Game Changer

Poker party fare fit for guys who appreciate good grub as much as a winning hand.

Up the ante on the basic beer-and-pretzels menu at your next poker game, and treat your guests to a splashy spread that will provide sustenance during even the most serious all-night card party.

“The typical man on the street is looking for simple recipes,” says Bill Justus, executive chef at The Boar’s Head in Charlottesville, who knows how to notch up a poker spread from the standard pizza delivery. Don’t bother with intricate dishes that require a lot of prep time and many bowls and plates to clean before the party even begins. Instead, stick with the tried and true, with tweaks all your own.

For starters, Justus recommends homemade potato chips that can be done a couple of days ahead as an alternative to the bagged variety. Just slice, fry and spice. “You can do the same with peanuts,” he says. Grab a can, mix in some herbs and spices, and you’ve bumped up the finger food. And the rest of the menu doesn’t have to be any more complicated. Justus says the secret to turning cold cuts and beer nuts into a worthy man-cave menu is what he calls “speed scratch”: “The way supermarkets are now, there are a lot of fresh [prepared] foods you can get,” says Justus. Take chili, for instance, but don’t stop there. Take it home, and make it your own. “Add your own touches. You’ve still got the homemade taste, but you’ve taken out some of the legwork.”

Keeping in mind that hands will be holding playing cards on a poker night, greasy food is not advisable. Sliders keep hands relatively clean. And you can change them up with something other than hamburger. On a recent poker night at The Boar’s Head, Justus served tuna sliders with Sriracha (the spicy red paste of chili peppers, distilled vinegar, garlic, sugar and salt found on tables in most any Asian restaurant). Nobody beefed about the missing meat.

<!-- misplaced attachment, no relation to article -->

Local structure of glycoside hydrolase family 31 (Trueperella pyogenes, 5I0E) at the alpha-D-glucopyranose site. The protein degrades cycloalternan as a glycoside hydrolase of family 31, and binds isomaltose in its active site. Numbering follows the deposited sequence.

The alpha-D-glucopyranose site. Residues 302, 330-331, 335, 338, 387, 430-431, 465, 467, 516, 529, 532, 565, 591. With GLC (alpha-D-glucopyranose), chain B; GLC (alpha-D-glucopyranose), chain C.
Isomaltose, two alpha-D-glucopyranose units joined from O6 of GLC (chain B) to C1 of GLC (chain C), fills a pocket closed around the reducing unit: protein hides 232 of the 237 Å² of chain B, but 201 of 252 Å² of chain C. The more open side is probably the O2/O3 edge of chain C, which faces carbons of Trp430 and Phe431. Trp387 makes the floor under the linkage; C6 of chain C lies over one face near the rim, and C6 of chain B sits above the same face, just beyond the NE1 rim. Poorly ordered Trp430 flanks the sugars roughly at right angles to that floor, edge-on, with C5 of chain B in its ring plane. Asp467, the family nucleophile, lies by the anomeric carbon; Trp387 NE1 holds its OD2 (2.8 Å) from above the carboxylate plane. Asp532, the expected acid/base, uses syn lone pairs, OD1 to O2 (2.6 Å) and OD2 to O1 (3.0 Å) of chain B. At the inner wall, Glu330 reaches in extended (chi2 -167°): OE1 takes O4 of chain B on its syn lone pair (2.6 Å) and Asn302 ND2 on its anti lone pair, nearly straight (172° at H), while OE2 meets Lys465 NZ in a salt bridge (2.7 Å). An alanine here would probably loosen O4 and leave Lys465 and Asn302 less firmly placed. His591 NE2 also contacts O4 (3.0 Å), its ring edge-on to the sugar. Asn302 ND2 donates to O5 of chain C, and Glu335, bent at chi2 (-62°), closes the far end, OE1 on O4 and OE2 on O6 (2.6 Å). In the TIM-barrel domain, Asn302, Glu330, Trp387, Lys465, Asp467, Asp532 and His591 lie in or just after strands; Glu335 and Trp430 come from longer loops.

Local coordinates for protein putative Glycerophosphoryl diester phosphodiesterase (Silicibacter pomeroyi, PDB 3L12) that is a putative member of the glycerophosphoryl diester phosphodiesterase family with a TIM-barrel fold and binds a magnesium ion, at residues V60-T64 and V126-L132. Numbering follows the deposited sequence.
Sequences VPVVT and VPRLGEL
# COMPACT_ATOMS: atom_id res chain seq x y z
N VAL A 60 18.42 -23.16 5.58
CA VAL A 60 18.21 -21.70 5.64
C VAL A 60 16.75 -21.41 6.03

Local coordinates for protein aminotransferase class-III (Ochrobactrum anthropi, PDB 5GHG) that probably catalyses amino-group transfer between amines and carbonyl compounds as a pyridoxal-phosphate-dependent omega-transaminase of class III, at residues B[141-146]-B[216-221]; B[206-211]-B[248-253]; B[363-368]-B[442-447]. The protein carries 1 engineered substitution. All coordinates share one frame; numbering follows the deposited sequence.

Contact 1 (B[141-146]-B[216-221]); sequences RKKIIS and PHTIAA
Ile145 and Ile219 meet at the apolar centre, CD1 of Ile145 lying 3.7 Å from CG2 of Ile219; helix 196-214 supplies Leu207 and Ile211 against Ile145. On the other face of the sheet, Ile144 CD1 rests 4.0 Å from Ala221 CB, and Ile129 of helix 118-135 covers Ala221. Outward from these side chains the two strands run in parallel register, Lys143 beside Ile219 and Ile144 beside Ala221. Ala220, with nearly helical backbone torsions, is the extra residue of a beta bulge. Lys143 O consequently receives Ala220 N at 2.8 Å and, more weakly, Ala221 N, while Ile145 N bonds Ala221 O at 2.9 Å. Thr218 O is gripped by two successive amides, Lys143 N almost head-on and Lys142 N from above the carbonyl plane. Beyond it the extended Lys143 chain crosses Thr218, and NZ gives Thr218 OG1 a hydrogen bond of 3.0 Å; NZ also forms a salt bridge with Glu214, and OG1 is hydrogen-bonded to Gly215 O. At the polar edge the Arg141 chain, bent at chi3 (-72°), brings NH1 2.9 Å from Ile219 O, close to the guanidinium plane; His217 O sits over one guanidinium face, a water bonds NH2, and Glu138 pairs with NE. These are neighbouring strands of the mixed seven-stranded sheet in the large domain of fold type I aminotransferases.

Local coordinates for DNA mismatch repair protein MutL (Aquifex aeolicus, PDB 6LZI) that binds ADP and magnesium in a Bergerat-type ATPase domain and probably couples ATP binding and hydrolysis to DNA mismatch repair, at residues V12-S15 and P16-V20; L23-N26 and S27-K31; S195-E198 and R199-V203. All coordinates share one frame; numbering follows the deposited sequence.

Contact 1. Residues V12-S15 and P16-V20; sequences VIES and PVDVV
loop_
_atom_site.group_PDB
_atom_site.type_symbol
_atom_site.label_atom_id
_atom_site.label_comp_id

While the traditional poker libation is beer, even that can become special in the right hands. “You have microbreweries that are doing things that 10 years ago were unthinkable,” says Justus. Legend Brewing Co. in Richmond, for instance, has added chocolate and caramel malts to some of its brew recipes. And beer bars—a brew buffet of your own making—are becoming a popular choice for hosts who want to turn a bucket of bottles into something more interesting. For the beer bar, Justus recommends providing additives like ginger syrup or ginger-infused water and orange slices instead of the more common lemon or lime. “Put out a few different bottles of hot sauce, too,” he adds. And definitely include energy drinks.

“Pair them carefully with flavors,” Justus warns. But don’t be shy. “Medium-body beer with a little [energy beverage] won’t change it too much.” Best of all, when you’re down a few dollars with only enough time for a couple more hands, a blast of Red Bull in your beer might give you just the surge you need to win back some of your losses.

Unfortunately, there is no magic antidote for the resulting man-sized mess. But with good paper products (no flimsy plates or see-through napkins), cleanup is easier than trying to mash pizza boxes into a 13-gallon trashcan. Even if you’re down on your luck, by night’s end, you’ll be declared the go-to guy for poker night.

Lamb Lollies